Scientists Presented Their Technological Innovations during a Workshop on Coconut Development
North Sulawesi Province as one of the regions that produce superior coconut products, received world attention.
This was demonstrated through a meeting of 13 developing countries, such as Bangladesh, Fiji, Kiribati, Cambodia, Myanmar, Nauru, Papua New Guinea, Sri Lanka, Solomon Islands, Timor Leste, Tonga, Samoa and Indonesia.
These countries would specifically discuss viability of coconut products through the International Workshop on Coconut Development under the theme “Innovation and Collaboration to Sustain Coconut Sector” on 14-17 November 2017.
As an effort of capacity building, the event was initiated by the Non Aligned-Movement Center for South-South Technical Cooperation (NAM CSSTC) and Directorate of Technical Cooperation of the Ministry of Foreign Affairs of the Republic of Indonesia, Research and Development Agency of the Ministry of Agriculture of the Republic of Indonesia and the Indonesia Palm Crops Research Institute, given Indonesia occupies the first rank for coconut production and second rank for coconut oil production.
The Director of the NAM CSSTC, H.E. Prianti Gagarin Djatmiko Singgih said that through this workshop, various inputs, cooperation potentials and capacity building programs with national and international organizations and institutions would be obtained. “The main thing is to improve the standardization of coconut production, especially for coconut farmers in Indonesia. We also hope that sustainable agriculture or plantation method and strategy from pre- to post-harvest can be applied in other developing countries. In the future, coconut farmers can optimally manage their crops with more added value,” she said at the Swissbell Hotel, Manado, on Monday (14/11).
H.E. Prianti who is also the Expert Staff for Political, Legal and Security Affairs to the Minister of Foreign Affairs of the Republic of Indonesia added that the workshop was held in a panel discussion format with various scientific presentations from several research institutes (Indonesian Agency for Research and Development, Indonesian Center for Estate Crops Research and Development, and Indonesia Palma Crops Research Institute), coconut industry experts and the private sectors involved in commercialization of coconut consumptions, nutrition and health or beauty benefits of coconut products. It would also encourage participants to share their stories of successful technical works on sustainable coconut plantation and effective coconut plantation management to improve coconut production.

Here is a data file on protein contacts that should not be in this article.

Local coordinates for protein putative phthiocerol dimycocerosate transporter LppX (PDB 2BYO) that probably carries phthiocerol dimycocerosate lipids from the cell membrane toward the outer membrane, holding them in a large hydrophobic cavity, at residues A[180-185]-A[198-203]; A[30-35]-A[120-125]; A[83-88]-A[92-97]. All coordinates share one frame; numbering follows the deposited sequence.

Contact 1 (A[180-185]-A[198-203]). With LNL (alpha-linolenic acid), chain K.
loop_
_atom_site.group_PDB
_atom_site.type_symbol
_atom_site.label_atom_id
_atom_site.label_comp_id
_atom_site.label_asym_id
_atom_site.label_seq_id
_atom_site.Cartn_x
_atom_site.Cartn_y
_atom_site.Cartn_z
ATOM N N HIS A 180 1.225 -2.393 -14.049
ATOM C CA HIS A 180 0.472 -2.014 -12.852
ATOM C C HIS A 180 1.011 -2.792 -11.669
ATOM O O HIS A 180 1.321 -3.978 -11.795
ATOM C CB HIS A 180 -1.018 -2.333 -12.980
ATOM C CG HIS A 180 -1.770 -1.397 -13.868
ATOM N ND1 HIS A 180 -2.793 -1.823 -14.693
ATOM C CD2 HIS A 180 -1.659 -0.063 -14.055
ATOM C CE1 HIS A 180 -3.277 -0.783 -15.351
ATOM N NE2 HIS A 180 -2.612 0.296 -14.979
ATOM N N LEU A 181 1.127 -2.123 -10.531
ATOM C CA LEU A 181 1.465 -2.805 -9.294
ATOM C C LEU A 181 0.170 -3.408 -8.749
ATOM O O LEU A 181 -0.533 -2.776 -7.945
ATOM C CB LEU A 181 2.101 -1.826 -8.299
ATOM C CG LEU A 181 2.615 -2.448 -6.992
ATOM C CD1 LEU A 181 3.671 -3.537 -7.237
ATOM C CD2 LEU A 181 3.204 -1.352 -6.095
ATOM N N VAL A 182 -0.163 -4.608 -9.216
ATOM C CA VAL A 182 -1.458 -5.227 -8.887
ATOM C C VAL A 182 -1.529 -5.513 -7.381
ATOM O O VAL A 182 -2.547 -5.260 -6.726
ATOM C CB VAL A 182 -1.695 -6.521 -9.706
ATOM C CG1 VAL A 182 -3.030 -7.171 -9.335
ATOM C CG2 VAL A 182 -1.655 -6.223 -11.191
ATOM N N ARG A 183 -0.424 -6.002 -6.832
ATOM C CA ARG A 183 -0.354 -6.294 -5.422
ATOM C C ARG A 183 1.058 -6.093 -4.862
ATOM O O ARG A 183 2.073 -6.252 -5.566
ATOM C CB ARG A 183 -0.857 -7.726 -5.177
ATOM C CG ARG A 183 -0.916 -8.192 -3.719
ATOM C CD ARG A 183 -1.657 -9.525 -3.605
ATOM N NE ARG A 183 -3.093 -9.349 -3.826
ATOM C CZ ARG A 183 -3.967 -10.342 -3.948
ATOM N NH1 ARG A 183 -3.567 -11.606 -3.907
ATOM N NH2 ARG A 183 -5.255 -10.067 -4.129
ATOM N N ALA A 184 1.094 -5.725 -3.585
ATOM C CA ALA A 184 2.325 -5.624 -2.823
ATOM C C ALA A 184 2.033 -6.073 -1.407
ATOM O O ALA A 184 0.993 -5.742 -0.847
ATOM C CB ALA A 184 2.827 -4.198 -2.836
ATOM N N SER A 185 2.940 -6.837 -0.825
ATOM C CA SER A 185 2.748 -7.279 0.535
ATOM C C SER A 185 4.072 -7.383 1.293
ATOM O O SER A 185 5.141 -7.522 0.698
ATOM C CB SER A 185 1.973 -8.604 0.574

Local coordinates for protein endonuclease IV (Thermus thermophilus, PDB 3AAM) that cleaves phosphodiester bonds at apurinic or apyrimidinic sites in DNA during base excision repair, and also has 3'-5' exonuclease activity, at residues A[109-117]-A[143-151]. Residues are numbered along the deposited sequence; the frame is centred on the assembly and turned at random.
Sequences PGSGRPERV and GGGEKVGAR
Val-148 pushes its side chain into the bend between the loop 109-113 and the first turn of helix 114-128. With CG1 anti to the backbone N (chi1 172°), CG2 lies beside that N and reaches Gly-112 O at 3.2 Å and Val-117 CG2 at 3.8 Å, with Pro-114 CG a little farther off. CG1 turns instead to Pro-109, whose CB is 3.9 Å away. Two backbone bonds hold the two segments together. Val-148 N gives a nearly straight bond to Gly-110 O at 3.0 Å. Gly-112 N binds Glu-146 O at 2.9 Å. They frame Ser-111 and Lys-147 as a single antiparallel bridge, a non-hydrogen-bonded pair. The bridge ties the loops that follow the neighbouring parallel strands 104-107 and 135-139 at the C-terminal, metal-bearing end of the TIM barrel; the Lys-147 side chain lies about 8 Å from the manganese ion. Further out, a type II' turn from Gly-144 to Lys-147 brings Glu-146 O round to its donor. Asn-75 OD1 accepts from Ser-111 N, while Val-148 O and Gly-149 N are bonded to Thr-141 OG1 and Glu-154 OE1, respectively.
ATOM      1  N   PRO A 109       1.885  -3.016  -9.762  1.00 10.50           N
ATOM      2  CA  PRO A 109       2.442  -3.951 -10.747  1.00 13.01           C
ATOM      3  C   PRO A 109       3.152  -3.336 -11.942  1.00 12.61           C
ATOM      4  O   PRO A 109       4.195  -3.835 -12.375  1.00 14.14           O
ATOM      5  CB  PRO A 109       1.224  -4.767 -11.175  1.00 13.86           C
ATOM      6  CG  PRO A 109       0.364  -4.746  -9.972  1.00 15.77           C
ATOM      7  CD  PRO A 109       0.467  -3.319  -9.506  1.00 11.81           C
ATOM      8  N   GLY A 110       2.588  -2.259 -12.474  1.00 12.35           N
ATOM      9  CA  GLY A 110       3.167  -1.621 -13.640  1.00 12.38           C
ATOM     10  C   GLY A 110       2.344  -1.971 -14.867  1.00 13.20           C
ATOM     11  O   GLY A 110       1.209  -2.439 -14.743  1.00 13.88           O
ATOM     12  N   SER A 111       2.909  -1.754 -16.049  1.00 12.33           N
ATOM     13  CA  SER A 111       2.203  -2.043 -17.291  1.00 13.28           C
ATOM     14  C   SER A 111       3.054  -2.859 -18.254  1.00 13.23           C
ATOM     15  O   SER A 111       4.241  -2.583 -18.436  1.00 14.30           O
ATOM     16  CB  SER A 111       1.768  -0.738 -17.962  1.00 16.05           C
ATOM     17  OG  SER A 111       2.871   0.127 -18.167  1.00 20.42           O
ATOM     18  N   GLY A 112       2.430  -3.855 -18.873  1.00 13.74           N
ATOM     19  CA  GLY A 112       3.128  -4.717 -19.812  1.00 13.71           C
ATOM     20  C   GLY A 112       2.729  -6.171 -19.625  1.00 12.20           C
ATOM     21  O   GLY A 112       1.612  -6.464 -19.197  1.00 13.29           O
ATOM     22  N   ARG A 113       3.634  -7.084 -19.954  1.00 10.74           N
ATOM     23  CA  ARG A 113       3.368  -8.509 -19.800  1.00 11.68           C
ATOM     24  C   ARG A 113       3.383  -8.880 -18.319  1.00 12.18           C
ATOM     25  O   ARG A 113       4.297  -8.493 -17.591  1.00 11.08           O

“The workshop also discusses various economic, social and environmental constraints and limitations of coconut plantation management, coconut pest management, coconut production optimization and efforts and strategies to improve the welfare of coconut farmers. On the last day of the Workshop, we will visit coconut sugar manufacture, as well as coconut processing and coconut seedling units in Indonesia Palma Crops Research Institute,” H.E. Prianti said.
Furthermore, the NAM CSSTC hopes that this international workshop could build a strong awareness of poverty alleviation by ensuring that coconut farmers are part of an important effort to improve the welfare of small farmers and identifying factors hindering the implementation of sustainable palm plantations.
“Representatives of these developing countries are academics and researchers in coconut products and their derivatives, farmer groups, observers of coconut farming, coconut industrial players, and the private sectors,” she added.
Meanwhile, one of the participant from Kiribati, Benjamin Tekanene, hoped there would be innovations of coconut products that would be developed in his country. “I hope to get a lot of benefits from this meeting,” he said.
This article is translated from the news article written by reporter of Sulut Review. View the Indonesian version here:
Tags: Indonesia, Research, Coconut